The opinion of the court was delivered by: John E. Mcdermott United States Magistrate Judge
MEMORANDUM AND ORDER GRANTING GOVERNMENT'S REQUEST FOR DETENTION OF TARUN MENDIRATTA
Before the Court is the Government's Request for Detention of Tarun Mendiratta pending trial, pursuant to 18 U.S.C. § 3142(e). The Government's Request for Detention first came on for hearing on March 14, 2013, but was continued to March 21, 2013. Testimony from FBI Special Agent Charles Koepke and Mendiratta's mother was received at the hearing, as well as documentary evidence, including wiretap intercepts. Based on all the information presented, the Court concludes that there are no conditions or combination of conditions that will reasonably assure Defendant's appearance or the safety of the community. The Court GRANTS the Government's Request for Detention based on the findings and conclusions set forth below.
On March 13, 2013, Defendant Tarun Mendiratta was arrested on a Central District indictment for "a pump and dump" securities fraud scheme, and charged with violations of 18 U.S.C. § 371 (conspiracy to commit securities fraud and wire fraud); 18 U.S.C. § 1348(1) (securities fraud); 15 U.S.C. §§ 78j(b), 78ff, 17 C.F.R. § 240.106-5 (securities fraud); 18 U.S.C. § 1343 (wire fraud); 18 U.S.C. § 1350 (willful certification of false financial report); 18 U.S.C. § 1956(h) (money laundering conspiracy); and 18 U.S.C. § 1956(a)(2)(A) (international money laundering). Defendant is charged in 32 of the 37 counts in the indictment. He is also subject to a sentencing enhancement pursuant to U.S.C. § 3147 for committing the alleged offenses while on pretrial release for prior offenses of which he was subsequently convicted. A warrant is pending in Connecticut for a probation violation relating to the new charges.
APPLICABLE LEGAL STANDARDS
Federal law traditionally has provided that a person arrested for a non-capital offense shall be granted bail. United States v. Motamedi, 767 F.2d 1403, 1405 (9th Cir. 1985). Only in rare circumstances should release be denied. Id. Doubts regarding the propriety of release shall be resolved in favor of the defendant. Id.
The Bail Reform Act of 1984, 18 U.S.C. §§ 3146-3152, provides that a criminal defendant should be released under "the least restrictive condition or combination of conditions" that will reasonably assure his appearance at trial. Id.; 18 U.S.C. § 3142(c)(1)(B). The Act authorizes detention only in those cases in which a judge finds that "no condition or combination of conditions will reasonably assure the appearance of the person as required and the safety of any other person and the community." 18 U.S.C. § 3142(e). In making his or her finding, the judge "shall" consider available information on four factors:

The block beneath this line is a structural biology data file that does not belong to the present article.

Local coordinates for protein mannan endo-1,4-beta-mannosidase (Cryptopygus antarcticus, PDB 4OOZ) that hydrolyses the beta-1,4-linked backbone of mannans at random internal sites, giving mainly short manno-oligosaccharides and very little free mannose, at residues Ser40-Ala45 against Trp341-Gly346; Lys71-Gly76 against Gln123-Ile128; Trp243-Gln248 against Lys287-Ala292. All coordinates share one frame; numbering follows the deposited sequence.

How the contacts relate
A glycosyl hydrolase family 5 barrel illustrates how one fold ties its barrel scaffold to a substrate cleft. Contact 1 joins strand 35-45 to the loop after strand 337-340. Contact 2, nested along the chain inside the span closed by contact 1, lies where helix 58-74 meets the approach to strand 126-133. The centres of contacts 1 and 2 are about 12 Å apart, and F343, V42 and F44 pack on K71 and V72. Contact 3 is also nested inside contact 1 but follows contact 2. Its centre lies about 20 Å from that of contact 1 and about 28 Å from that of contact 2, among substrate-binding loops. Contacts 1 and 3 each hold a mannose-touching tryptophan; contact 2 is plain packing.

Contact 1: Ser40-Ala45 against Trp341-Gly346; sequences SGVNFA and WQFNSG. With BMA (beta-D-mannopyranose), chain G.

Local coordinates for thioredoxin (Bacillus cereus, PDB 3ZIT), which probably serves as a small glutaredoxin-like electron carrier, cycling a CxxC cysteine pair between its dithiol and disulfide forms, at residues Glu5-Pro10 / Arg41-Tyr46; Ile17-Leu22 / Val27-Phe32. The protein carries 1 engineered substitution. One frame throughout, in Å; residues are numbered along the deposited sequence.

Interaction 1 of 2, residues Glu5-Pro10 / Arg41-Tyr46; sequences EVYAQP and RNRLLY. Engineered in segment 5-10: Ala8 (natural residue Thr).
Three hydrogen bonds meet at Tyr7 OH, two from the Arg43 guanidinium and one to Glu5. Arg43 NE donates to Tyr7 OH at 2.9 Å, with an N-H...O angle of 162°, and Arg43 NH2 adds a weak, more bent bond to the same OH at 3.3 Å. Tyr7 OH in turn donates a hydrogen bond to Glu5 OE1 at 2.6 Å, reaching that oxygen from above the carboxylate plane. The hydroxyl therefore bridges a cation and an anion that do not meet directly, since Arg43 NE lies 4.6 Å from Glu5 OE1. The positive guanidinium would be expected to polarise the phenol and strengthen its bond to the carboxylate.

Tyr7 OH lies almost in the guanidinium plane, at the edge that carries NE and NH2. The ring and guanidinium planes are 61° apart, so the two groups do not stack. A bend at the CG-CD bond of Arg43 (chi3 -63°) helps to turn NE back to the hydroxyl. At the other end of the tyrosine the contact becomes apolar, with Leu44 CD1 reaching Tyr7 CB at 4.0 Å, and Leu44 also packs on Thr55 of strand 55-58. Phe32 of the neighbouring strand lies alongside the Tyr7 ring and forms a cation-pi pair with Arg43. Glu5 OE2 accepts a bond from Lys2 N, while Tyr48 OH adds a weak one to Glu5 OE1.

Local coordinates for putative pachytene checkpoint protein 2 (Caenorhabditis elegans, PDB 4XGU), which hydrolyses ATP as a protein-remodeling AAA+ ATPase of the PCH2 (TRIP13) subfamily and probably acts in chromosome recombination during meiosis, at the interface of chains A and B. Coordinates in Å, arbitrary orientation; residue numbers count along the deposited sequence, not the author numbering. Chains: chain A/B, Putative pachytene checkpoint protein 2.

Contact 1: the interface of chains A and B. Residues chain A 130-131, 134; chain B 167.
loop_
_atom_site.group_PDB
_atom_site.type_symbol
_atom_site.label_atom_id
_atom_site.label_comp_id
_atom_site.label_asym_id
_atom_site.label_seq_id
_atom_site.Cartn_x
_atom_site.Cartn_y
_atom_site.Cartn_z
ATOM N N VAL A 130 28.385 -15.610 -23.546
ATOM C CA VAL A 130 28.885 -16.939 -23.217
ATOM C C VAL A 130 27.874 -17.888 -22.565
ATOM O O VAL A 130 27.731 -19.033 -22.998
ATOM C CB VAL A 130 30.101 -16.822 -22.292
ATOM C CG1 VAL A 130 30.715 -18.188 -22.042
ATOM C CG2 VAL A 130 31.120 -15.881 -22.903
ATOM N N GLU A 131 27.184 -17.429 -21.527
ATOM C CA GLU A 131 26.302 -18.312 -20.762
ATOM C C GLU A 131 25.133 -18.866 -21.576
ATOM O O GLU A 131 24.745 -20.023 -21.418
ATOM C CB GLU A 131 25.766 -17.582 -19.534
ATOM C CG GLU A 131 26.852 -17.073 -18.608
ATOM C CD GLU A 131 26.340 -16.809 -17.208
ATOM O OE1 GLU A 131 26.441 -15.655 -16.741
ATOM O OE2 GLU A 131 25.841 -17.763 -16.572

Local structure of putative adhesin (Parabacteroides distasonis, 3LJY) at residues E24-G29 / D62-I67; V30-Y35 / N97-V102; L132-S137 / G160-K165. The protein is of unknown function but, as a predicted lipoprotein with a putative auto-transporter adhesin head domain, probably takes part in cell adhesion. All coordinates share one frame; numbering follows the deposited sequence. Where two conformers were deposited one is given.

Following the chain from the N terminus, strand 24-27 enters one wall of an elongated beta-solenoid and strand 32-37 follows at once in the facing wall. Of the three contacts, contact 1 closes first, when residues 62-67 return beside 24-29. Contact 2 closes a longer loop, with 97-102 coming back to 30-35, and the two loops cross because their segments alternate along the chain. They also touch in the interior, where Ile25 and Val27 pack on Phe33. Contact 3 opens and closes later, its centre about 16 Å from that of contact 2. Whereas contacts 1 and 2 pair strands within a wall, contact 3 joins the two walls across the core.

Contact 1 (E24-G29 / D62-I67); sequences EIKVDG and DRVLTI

1. The nature and circumstances of the offense charged;
2. The weight of the evidence against the person;
3. The history and characteristics of the person; and
4. The nature and seriousness of the danger to any person or the community that would be posed by the defendant's release.
18 U.S.C. § 3142(g)(1)-(4).
The Government bears the burden of demonstrating that a defendant poses a flight risk by a preponderance of the evidence, and by clear and convincing evidence that the defendant poses a danger to the community. Motamedi, 767 F.2d at 1406; United States v. Gebro, 948 F.2d 1118, 1121 (9th Cir. 1991); 18 U.S.C. § 3142(f) (danger to community). There are no formal evidentiary rules; the rules concerning admissibility of evidence in criminal trials are inapplicable. 18 U.S.C. § 3142(f). The Court may proceed based on proffer and hearsay. United States v. Winsor, 785 F.2d 755, 756 (9th Cir. 1986).
There is a rebuttable presumption in favor of detention for certain crimes involving violence, drugs, minors, or for which the maximum sentence is life imprisonment or death.
18 U.S.C. § 3142(f). The Government concedes that this is not a presumption case.
The Government has presented a strong case for detention based on flight risk and danger to the community. Pretrial Services also recommends detention. Some of the defendants less culpable than Defendant have been detained based on probable sentence, weight of the evidence, flight, danger, history of non-compliance with release orders, and lack of candor.
Again, as the Government concedes, Defendant is not charged with offenses involving drugs, guns, violence, or minors that would create a presumption in favor of detention under 18 U.S.C. § 3412(f). Defendant also has offered a bail package of $500,000 in secured property and agreed to intensive supervision, home detention, electronic monitoring and other conditions to mitigate the risks of non-appearance and danger to the community.
Nonetheless, the Court concludes that there are no conditions or combination of conditions so far proposed that would ...